Brynna Luke and her husband had a tough decision to make for their three children — two in high school and one in first grade — when school started this fall.
The schools were turned upside-down in the spring because of COVID-19, and so was Luke's family. Her outgoing 6-year-old cried every day for six months because she missed being with other kids her age. Her immunocompromised, more introverted daughter wanted to learn remotely.
The somewhat chaotic nature of what was going on disrupted the family's more organized, predictable way of being.
The mom's job in real estate was reduced, she told the Legislature's Education Committee, which held a hearing Tuesday to learn about how schools, students and families have been affected by COVID-19. Her husband's work as a molecular biologist doubled.
So Luke finally gave her kids the option of being home-schooled or going to school, even though it meant she had to dive into something she had no idea how to do.
The Lukes did it because they didn't like remote learning and the kids needed to get back to a better routine. The youngest went back to school for her own emotional well-being. The high school kids stayed home, but would like to go back to school at a later date.
"It's not perfect and I'm very, very tired. I'm mentally tired," Luke said. "I feel like I'm barely treading water above level every day, trying to manage everything."
Public school enrollment has dropped in the state between last school year and this year, from 329,290 to 324,059. Non-public enrollment went from 30,741 to 28,994, with 30 of those schools not yet reporting.
Jennifer Ziemer told the committee she pulled her kids out of school because of the mask mandate after two months at Lincoln Public Schools. Her kindergartner was coming home from school every day with a soaking-wet mask from his tongue licking it, she said through tears.
Her 8-year-old developed depression and anxiety in the spring from her world being completely interrupted. Even trying out school when it reopened, her anxiety was high, Ziemer said.
"I'm having to choose between her mental health and her education at this point," she said.
Remote learning, having a child sit six hours a day on Zoom, and a system that was failing both the children who are present and those at home, was not an option, she said.
"That's unreasonable for a child that's 8 and a child that's 6, without a dedicated teacher to actively teach them," the mom said.
So a week ago, the family opted to home-school. Ziemer quit work to teach them, throwing herself into something she wasn't equipped to do. The Ziemers don't have the money to buy a whole new curriculum and everything that goes with it, so they are using whatever free resources they can find.
"I just wish that there was more options out there," Ziemer said. "It really feels like my children's education, through no fault of anybody else's, is kind of being held hostage by this virus. And lots of parents feel that way."
Several people testified that there are alternatives, including Zach Harsin, who started an exempt school, Acton Academy, which was actually planned before the virus hit.
The K-12 school is not concerned with grade designation and kids move at their own pace. There are no tests, no homework, no teachers to answer questions, only guides to ask Socratic questions.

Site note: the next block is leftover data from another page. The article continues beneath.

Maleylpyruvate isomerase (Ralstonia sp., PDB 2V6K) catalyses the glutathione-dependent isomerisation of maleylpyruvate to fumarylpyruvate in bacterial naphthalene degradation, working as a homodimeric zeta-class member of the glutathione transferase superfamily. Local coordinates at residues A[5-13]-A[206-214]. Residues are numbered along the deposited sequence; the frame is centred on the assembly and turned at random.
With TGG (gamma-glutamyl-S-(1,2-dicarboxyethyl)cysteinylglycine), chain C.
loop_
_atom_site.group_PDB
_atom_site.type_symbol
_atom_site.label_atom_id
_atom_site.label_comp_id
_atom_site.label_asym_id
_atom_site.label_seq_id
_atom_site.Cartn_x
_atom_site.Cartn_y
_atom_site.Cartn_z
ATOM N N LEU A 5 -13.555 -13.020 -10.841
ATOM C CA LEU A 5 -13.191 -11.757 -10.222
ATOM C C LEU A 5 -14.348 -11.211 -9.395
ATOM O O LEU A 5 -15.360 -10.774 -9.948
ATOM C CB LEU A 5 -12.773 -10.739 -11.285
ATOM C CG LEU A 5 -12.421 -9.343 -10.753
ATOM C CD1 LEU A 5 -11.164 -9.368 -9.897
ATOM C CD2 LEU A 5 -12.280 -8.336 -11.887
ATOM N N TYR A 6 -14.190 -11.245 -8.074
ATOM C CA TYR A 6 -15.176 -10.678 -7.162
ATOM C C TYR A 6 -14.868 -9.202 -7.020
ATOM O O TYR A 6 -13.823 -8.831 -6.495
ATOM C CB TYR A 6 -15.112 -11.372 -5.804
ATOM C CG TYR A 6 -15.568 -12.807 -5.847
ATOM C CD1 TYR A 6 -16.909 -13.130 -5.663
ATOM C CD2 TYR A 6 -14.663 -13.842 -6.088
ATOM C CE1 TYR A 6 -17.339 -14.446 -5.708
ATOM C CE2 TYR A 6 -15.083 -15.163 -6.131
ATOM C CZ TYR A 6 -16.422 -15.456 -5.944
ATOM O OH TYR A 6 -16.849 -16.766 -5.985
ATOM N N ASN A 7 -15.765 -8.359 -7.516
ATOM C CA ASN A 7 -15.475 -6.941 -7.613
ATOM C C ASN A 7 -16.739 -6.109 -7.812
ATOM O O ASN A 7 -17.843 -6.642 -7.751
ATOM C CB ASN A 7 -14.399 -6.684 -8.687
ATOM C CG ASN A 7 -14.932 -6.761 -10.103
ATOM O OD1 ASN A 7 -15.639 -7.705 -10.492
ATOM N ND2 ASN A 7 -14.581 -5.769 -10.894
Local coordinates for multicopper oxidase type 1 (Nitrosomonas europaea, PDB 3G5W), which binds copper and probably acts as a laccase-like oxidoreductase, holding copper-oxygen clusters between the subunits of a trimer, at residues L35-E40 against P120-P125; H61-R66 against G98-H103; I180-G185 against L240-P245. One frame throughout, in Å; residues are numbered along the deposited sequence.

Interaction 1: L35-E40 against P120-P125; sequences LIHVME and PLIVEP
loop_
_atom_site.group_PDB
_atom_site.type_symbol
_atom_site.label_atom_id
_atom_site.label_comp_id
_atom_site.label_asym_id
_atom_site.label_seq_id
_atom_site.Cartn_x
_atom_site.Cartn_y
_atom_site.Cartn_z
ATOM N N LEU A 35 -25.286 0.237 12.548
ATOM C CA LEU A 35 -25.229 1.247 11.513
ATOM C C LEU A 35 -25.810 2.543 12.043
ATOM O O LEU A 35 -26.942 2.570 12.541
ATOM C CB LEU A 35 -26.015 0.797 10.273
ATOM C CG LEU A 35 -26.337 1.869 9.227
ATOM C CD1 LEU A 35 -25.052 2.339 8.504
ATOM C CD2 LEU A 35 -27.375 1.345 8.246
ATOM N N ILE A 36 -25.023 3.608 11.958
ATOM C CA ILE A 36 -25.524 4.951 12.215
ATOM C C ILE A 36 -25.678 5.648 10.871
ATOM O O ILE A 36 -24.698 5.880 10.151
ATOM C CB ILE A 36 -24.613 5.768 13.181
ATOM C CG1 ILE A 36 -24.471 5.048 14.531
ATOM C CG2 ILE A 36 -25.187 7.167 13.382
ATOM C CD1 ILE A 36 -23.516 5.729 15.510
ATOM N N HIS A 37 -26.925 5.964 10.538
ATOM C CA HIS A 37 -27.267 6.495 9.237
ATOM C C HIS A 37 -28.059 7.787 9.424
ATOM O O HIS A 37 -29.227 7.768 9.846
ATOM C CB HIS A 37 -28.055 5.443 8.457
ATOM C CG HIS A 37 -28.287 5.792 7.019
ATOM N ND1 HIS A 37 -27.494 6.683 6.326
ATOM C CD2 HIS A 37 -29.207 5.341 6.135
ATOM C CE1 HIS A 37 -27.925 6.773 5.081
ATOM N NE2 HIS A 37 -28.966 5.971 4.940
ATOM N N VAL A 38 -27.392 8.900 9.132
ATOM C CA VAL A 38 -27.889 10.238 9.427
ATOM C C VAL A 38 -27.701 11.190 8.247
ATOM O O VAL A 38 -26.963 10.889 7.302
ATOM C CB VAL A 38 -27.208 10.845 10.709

Harsin planned to open in 2021, but with everyone scrambling now to find the fit best from their family, decided to adapt and speed up the timeline.
Nebraska Education Commissioner Matt Blomstedt said the increase in filings for home schools went from 3,915 in 2019-20 to 6,802 this year, a 72.6% increase. Students in home schools went from about 8,800 to 14,000, a nearly 57% increase.
Jeremy Ekeler, education policy director for the Nebraska Catholic Conference, said there's about 26,000 Catholic school students in Nebraska, and another 14,000 non-Catholic private-school children.
There's a widening equity gap in education caused by COVID-19, he said. Historically, Catholic schools have been best at educating students with lesser means, and embracing immigrant students no one else wanted. The efficacy of those schools is being threatened now by the virus.
Across the state, Catholic schools have lost 1,400 in enrollment this year, like losing an entire high school. Higher-poverty, higher-diversity schools are losing more kids, he said.
Spanish-speaking students are hit the hardest, with an 18% drop in those students.
The Lincoln diocese closed two of its schools in the last year before the pandemic and Blessed Sacrament School, which is 51% minority with six nationalities, has lost one-fifth of its students.
Stacie Higgins, president of the Nebraska Association of School Boards, said 244 school districts in Nebraska have had to abruptly shift their model of operation, and they are doing it with unknown liability.
There's no consensus on what is a safe learning environment.
"We have found that mitigating risks in schools is a politically charged topic that makes the local board rooms the junction for community frustration," Higgins said. Boards and superintendents are having to make decisions for which they don't have expertise.
There are so many opinions from local, state and national authorities about what is best for students, she said.
School districts need flexibility, continued support and clarity on such things as liability, how to operate with systems developed pre-pandemic, how schools will be held accountable for instructional hours and test scores and on how community risk dials impact students and teachers.
"School district leaders are not epidemiologists, they're not local health experts and they have not created a risk dial prior to April," she said. "They do all those things now."
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